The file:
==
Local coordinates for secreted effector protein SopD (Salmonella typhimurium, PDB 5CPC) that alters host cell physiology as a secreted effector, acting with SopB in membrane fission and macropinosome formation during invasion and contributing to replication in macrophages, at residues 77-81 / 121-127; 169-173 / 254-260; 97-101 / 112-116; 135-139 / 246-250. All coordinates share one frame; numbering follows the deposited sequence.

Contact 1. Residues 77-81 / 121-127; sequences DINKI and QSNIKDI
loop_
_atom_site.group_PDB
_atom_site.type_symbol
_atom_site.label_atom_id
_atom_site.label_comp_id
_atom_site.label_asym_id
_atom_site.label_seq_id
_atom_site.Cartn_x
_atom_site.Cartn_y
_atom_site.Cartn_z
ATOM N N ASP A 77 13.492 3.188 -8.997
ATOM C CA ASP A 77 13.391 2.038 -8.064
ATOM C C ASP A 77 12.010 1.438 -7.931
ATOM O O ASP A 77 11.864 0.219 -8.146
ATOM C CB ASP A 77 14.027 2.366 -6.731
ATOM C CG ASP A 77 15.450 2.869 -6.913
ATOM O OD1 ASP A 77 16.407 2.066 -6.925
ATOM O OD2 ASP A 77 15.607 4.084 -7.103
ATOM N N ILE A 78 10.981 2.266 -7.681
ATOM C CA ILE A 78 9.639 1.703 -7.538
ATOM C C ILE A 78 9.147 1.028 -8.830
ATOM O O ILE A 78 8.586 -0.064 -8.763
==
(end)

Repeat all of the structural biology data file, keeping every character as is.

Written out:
Local coordinates for secreted effector protein SopD (Salmonella typhimurium, PDB 5CPC) that alters host cell physiology as a secreted effector, acting with SopB in membrane fission and macropinosome formation during invasion and contributing to replication in macrophages, at residues 77-81 / 121-127; 169-173 / 254-260; 97-101 / 112-116; 135-139 / 246-250. All coordinates share one frame; numbering follows the deposited sequence.

Contact 1. Residues 77-81 / 121-127; sequences DINKI and QSNIKDI
loop_
_atom_site.group_PDB
_atom_site.type_symbol
_atom_site.label_atom_id
_atom_site.label_comp_id
_atom_site.label_asym_id
_atom_site.label_seq_id
_atom_site.Cartn_x
_atom_site.Cartn_y
_atom_site.Cartn_z
ATOM N N ASP A 77 13.492 3.188 -8.997
ATOM C CA ASP A 77 13.391 2.038 -8.064
ATOM C C ASP A 77 12.010 1.438 -7.931
ATOM O O ASP A 77 11.864 0.219 -8.146
ATOM C CB ASP A 77 14.027 2.366 -6.731
ATOM C CG ASP A 77 15.450 2.869 -6.913
ATOM O OD1 ASP A 77 16.407 2.066 -6.925
ATOM O OD2 ASP A 77 15.607 4.084 -7.103
ATOM N N ILE A 78 10.981 2.266 -7.681
ATOM C CA ILE A 78 9.639 1.703 -7.538
ATOM C C ILE A 78 9.147 1.028 -8.830
ATOM O O ILE A 78 8.586 -0.064 -8.763